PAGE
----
Climate Week NYC 2023 reflects the strength of the movement, the inevitability of fossil-fuel phase-out

September 28, 2023
Communities from Amazonia to California join growing calls for an expeditious end to the fossil-fuel era during September’s climate-focused events in New York City staff joined an exhilarating gathering of people from all over the world, united in their desire to envision and secure a safe planet and future at this year’s Climate Week NYC held from Sept. 17 – 24.

From youth and Indigenous activists leading the March to End Fossil Fuels to Alexandra Ocasio-Cortez’s impassioned call to be “too big, too radical to ignore,” there was a clear and consistent demand from the 75,000 people who marched on Sunday, Sept. 17 — end fossil fuels

More than any previous event, this year’s Climate Week felt singularly focused on reigning in fossil fuels and naming that industry as the primary driver of climate change. We leave this month with more calls than ever before for governments to take meaningful action toward ending the era of fossil fuels — a demand reflected by the sea of banners at the march which called for President Biden to do just that. 

Growing support for Fossil Fuel Non-Proliferation Treaty

After seeing such clear and consistent demands surface at the march, a question remained about how this call to action resoundingly heard in the streets would translate to the halls and rooms with decision-makers and government officials. Would world leaders and big corporations commit to climate targets that actually have an impact on the planet? 

While there is much work still ahead of us, Climate Week held many bright spots and offered encouraging signs of progress.

Two island nations highly vulnerable to the impacts of climate change, Antigua and Barbuda and Timor-Leste announced their endorsement of the Fossil Fuel Non-Proliferation Treaty at the Global Citizen Festival on Saturday, Sept. 23. Antigua and Barbuda and Timor-Leste joins other numerous nations and states, including Tuvalu and California, that have previously endorsed the Treaty. 

Stand’s team drives conversation toward a climate-safe future 

Meanwhile, Stand’s team was on the ground advancing building-electrification policies, pushing for fossil-free fashion, and calling for the urgent protection of Amazonia.

SAFE Cities

SAFE Cities hosted an event Thursday, Sept. 21 with special guests including New York State Assembly Member Emily Gallagher and New York Communities for Change Senior Advisor Pete Sikora. The event celebrated the progress New York has made by passing the first state-level all-electric building policy in the U.S. and unveiled new research on the impact of building electrification.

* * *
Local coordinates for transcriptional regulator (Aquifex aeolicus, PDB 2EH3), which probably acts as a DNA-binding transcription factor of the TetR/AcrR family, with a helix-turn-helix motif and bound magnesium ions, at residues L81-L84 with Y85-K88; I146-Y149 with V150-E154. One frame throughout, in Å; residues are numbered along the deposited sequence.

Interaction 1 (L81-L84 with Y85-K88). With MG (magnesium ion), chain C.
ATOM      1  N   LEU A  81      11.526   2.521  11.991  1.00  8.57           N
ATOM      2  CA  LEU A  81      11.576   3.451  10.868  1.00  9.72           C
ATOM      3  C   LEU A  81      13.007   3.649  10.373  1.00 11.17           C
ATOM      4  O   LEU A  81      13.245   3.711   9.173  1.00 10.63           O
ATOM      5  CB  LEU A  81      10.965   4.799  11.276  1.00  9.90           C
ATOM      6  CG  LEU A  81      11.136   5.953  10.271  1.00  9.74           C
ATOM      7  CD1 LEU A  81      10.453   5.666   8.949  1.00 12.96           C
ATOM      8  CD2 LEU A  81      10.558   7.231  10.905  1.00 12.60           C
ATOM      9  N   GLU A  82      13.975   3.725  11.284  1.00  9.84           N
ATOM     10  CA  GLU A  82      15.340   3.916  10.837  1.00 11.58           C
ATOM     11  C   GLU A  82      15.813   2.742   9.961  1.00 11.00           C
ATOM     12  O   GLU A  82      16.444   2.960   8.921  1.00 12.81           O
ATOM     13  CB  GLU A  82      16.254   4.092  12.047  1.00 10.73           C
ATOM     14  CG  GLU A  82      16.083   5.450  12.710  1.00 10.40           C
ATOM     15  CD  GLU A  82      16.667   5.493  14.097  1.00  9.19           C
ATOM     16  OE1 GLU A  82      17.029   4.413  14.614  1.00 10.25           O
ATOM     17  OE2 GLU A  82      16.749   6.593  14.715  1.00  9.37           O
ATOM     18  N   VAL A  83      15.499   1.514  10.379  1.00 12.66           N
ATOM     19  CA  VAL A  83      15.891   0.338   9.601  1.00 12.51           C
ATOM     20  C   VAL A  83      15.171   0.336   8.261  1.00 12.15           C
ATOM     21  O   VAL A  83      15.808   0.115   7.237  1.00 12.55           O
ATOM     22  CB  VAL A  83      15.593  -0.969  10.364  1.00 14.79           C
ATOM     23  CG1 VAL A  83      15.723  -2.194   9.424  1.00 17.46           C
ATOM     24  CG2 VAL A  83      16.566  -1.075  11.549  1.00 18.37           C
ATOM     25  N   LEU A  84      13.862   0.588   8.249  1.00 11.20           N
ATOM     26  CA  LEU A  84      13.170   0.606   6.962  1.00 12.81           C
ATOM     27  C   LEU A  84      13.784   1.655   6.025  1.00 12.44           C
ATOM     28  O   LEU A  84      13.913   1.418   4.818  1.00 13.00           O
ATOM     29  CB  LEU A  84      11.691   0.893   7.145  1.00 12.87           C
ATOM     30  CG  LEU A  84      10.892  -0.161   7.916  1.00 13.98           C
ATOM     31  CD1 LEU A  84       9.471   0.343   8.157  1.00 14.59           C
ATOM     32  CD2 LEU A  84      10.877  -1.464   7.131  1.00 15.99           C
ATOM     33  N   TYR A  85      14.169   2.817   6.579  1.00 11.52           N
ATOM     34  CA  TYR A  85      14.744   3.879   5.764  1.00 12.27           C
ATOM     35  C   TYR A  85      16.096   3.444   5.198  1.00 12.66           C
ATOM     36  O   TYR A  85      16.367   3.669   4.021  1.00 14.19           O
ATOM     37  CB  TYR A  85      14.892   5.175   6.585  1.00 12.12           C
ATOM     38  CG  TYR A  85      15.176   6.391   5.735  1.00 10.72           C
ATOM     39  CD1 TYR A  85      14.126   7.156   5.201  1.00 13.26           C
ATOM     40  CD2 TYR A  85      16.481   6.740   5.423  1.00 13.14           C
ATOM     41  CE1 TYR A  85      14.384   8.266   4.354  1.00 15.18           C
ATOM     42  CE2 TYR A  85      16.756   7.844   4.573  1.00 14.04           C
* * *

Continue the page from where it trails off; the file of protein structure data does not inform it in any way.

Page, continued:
Produced by Research Group, SAFE Cities, and Lead Locally, the report shows that passing policies requiring electrification on all new residential construction nationally would eliminate almost 140 million metric tons of carbon dioxide between 2023 and 2030. That’s the equivalent of stopping more than 156 billion pounds of coal from being burned or the equivalent of negating the emissions that 37.5 U.S. coal plants generate in a single year. What’s more, it projected that just 63 metropolitan areas will be responsible for more than half of projected emissions from new residential buildings between 2023 and 2030, highlighting the importance of local action.

Fossil-Free Fashion

Corporate Climate Campaigner Rachel Kitchin spoke on a panel Tuesday, Sept. 19 with Eco-Age on fashion’s pathway to decarbonizing and the role Stand’s trailblazing Fossil-Free Fashion Scorecard has played in setting a benchmark for the industry to reduce its emissions. Stand’s fashion campaign also hosted a virtual panel on decarbonizing fashion with panellists representing human rights, biodiversity and the climate movement to discuss the responsibility that brands have to take action to interrupt a status quo which continues to inflict dangerous harm on people and the planet.


Indigenous leaders led the conversations on the Amazonia for Life: Protect 80% by 2025 initiative to avert the loss of the Amazon rainforest and preserve the culture of the over 511 Indigenous communities that call Amazonia their home. 

Fany Kuiru, the general coordinator of the Confederation of Indigenous Organizations of the Amazon Basin (COICA), spoke on multiple panels drawing the connection between the urgent need to protect Amazonia and the growing threat of oil and gas in the region. Kuiru urged banks financing oil and gas projects in Amazonia to stop their financing and adopt an Amazon exclusion policy

Cause for hope

With youth and Indigenous Peoples from around the globe championing the call to end fossil fuels, Climate Week was an unflinching show of anger, despair, and the urgency of meaningful action needed to deal with climate change.

Alongside Climate Week, the UN General Assembly’s Climate Ambition Summit was taking place. There, world leaders spoke about the climate crisis like never before: the burning of fossil fuels is causing it, and companies profiting off oil, gas and coal at the expense of our collective future need to be held legally accountable.

At the end of an unbearably hot and deadly summer — where 98 percent of the world experienced climate change-related weather and where we saw the hottest month ever recorded on the planet — this acknowledgement is the bare minimum that we need to see from our elected leaders. But it’s a start. After all, admitting we have a problem is the first step to recovery. 

As we hold our leaders accountable for turning empty words into meaningful action, our team at Stand is holding on to radical hope. We know that movements for change have won in the past, and we can win again. Even if that change takes longer than we want it to and there are heartbreaking losses along the way, it is still possible and worth it. 

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